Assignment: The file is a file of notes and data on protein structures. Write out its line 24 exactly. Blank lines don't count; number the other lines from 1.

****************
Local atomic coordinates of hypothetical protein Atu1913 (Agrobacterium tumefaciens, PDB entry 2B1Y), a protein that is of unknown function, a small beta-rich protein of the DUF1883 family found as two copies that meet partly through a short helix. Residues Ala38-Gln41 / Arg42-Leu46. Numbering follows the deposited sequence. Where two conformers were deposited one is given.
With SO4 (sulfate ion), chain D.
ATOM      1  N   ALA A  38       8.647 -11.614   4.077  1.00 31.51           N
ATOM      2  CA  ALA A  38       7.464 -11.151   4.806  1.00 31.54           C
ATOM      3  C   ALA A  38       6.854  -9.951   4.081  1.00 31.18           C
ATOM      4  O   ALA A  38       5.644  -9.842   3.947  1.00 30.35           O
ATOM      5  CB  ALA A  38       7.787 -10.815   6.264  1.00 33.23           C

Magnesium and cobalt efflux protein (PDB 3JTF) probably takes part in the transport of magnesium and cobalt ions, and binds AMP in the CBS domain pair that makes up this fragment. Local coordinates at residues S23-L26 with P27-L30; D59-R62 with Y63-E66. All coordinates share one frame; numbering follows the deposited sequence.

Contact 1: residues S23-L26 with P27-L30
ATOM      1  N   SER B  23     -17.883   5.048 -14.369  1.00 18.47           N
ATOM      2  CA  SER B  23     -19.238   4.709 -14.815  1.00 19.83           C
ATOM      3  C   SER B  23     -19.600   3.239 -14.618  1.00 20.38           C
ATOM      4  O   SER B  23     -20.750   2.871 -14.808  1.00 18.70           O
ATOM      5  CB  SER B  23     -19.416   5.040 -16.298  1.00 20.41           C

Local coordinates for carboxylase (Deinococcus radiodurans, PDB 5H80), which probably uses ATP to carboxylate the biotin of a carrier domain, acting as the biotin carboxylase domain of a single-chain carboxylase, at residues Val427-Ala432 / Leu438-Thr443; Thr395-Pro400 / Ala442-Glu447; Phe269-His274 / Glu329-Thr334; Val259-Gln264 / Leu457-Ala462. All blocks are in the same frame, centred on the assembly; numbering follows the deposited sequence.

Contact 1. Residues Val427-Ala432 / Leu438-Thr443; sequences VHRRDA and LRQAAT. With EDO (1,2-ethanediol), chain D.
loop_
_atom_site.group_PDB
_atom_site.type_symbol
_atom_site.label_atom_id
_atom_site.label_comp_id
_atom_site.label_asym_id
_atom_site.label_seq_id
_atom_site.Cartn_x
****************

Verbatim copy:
_atom_site.Cartn_x